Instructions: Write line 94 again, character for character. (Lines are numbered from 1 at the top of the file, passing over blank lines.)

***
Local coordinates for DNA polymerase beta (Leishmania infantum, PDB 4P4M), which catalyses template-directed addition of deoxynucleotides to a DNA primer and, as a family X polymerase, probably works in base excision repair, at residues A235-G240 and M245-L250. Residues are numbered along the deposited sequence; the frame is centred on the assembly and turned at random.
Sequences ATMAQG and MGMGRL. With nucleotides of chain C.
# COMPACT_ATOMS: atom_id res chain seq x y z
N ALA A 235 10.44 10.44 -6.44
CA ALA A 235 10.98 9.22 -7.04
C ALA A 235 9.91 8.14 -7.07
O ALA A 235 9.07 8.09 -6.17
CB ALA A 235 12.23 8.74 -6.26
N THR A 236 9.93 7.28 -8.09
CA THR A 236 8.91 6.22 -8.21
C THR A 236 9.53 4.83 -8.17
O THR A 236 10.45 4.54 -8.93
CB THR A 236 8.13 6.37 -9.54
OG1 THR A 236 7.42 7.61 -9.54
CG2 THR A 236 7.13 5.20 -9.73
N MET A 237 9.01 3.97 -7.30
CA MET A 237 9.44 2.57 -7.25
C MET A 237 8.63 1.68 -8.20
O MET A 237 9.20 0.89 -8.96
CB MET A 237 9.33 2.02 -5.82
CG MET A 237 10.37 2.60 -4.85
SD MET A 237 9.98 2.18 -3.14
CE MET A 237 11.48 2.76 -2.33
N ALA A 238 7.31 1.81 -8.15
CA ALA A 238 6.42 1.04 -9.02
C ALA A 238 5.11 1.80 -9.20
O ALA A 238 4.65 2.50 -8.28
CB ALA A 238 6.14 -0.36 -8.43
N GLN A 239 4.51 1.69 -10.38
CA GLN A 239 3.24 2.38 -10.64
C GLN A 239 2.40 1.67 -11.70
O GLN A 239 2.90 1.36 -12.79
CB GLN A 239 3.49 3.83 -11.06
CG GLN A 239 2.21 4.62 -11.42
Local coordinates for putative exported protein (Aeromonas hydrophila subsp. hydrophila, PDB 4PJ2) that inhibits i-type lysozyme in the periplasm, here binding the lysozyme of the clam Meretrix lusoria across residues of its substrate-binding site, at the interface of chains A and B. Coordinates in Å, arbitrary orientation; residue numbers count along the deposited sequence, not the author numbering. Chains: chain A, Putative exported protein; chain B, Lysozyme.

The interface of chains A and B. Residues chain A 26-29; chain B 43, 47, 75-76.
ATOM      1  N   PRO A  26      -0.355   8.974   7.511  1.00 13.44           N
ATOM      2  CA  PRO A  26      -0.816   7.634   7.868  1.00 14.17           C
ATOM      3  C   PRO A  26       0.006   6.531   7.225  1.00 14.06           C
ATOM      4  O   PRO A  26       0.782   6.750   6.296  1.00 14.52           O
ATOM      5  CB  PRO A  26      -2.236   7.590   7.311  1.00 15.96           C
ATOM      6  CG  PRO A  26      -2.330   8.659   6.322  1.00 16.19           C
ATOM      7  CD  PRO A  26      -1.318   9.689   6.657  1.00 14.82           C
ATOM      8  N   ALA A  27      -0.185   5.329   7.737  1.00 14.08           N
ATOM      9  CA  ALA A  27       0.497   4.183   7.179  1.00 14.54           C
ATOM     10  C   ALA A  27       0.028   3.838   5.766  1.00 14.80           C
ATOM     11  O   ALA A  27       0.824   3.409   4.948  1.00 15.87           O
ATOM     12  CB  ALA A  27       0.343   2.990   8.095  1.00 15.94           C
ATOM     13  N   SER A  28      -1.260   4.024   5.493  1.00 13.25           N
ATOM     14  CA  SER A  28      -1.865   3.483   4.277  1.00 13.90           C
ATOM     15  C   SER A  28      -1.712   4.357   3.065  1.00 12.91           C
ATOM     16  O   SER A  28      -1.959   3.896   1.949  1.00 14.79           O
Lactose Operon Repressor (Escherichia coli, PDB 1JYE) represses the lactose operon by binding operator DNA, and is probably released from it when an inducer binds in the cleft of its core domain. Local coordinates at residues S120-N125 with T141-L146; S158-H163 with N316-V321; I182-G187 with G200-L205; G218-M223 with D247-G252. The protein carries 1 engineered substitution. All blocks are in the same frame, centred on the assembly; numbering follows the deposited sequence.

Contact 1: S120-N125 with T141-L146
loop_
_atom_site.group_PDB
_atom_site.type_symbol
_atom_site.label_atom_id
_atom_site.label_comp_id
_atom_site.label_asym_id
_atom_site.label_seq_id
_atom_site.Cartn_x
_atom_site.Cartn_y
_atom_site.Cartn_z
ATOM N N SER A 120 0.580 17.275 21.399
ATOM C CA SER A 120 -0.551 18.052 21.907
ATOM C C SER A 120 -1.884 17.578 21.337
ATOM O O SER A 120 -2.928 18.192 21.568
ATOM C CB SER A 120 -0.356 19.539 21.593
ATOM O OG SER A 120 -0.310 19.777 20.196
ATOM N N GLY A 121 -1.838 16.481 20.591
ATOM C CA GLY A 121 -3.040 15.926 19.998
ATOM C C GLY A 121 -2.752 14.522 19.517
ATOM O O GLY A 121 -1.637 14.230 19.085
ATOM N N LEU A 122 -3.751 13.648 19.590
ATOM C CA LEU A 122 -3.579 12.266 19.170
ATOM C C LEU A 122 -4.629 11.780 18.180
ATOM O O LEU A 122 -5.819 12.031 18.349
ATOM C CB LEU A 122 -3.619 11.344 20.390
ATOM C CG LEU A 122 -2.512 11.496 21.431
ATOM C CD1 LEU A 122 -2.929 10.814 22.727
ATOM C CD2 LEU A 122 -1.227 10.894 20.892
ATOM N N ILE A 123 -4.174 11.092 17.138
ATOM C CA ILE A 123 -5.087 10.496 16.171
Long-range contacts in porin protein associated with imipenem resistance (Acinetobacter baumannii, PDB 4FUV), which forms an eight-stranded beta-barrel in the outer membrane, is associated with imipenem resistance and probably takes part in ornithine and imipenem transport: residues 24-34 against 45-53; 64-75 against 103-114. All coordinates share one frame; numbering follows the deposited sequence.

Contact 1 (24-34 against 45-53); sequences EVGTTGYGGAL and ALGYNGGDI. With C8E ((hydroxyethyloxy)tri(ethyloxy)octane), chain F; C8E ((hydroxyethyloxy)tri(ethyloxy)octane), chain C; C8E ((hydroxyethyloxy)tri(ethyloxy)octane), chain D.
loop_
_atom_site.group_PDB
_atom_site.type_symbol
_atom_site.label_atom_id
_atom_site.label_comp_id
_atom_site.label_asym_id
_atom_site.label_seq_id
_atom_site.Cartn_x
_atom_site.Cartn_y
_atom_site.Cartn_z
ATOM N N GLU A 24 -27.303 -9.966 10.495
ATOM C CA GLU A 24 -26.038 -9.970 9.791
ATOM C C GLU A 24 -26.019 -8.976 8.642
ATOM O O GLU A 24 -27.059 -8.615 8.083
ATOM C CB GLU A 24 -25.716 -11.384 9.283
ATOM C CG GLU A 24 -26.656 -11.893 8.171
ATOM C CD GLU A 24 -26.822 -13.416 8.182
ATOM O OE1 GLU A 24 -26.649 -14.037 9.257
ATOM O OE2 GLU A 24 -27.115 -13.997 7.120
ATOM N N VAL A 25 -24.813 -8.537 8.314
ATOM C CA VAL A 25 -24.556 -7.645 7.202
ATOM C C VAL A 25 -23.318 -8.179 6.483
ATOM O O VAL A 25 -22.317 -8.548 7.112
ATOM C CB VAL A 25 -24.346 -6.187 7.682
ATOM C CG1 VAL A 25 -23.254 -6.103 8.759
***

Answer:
_atom_site.Cartn_x